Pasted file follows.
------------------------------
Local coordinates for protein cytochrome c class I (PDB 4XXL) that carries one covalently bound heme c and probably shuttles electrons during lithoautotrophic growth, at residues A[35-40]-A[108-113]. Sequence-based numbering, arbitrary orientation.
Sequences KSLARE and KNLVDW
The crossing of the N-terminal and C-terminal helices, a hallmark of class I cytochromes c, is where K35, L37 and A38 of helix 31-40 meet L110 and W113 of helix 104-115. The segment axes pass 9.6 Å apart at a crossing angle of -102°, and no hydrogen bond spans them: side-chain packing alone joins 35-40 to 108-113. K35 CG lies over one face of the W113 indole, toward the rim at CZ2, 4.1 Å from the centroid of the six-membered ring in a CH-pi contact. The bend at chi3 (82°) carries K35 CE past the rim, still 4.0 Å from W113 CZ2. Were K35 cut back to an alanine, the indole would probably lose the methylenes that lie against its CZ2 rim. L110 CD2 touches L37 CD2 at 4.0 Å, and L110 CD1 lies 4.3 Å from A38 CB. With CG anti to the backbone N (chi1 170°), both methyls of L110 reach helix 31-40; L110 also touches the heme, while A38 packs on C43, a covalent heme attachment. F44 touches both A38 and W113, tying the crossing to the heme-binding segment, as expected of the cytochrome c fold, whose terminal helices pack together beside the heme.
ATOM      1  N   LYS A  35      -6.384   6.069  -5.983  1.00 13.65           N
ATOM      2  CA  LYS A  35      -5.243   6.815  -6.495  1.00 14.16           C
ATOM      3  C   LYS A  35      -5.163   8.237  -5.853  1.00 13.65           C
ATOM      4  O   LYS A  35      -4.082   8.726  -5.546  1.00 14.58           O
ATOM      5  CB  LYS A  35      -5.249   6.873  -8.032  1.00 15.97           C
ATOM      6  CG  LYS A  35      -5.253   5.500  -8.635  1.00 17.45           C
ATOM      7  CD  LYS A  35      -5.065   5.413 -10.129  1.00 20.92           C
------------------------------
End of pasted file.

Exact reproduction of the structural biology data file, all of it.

Local coordinates for protein cytochrome c class I (PDB 4XXL) that carries one covalently bound heme c and probably shuttles electrons during lithoautotrophic growth, at residues A[35-40]-A[108-113]. Sequence-based numbering, arbitrary orientation.
Sequences KSLARE and KNLVDW
The crossing of the N-terminal and C-terminal helices, a hallmark of class I cytochromes c, is where K35, L37 and A38 of helix 31-40 meet L110 and W113 of helix 104-115. The segment axes pass 9.6 Å apart at a crossing angle of -102°, and no hydrogen bond spans them: side-chain packing alone joins 35-40 to 108-113. K35 CG lies over one face of the W113 indole, toward the rim at CZ2, 4.1 Å from the centroid of the six-membered ring in a CH-pi contact. The bend at chi3 (82°) carries K35 CE past the rim, still 4.0 Å from W113 CZ2. Were K35 cut back to an alanine, the indole would probably lose the methylenes that lie against its CZ2 rim. L110 CD2 touches L37 CD2 at 4.0 Å, and L110 CD1 lies 4.3 Å from A38 CB. With CG anti to the backbone N (chi1 170°), both methyls of L110 reach helix 31-40; L110 also touches the heme, while A38 packs on C43, a covalent heme attachment. F44 touches both A38 and W113, tying the crossing to the heme-binding segment, as expected of the cytochrome c fold, whose terminal helices pack together beside the heme.
ATOM      1  N   LYS A  35      -6.384   6.069  -5.983  1.00 13.65           N
ATOM      2  CA  LYS A  35      -5.243   6.815  -6.495  1.00 14.16           C
ATOM      3  C   LYS A  35      -5.163   8.237  -5.853  1.00 13.65           C
ATOM      4  O   LYS A  35      -4.082   8.726  -5.546  1.00 14.58           O
ATOM      5  CB  LYS A  35      -5.249   6.873  -8.032  1.00 15.97           C
ATOM      6  CG  LYS A  35      -5.253   5.500  -8.635  1.00 17.45           C
ATOM      7  CD  LYS A  35      -5.065   5.413 -10.129  1.00 20.92           C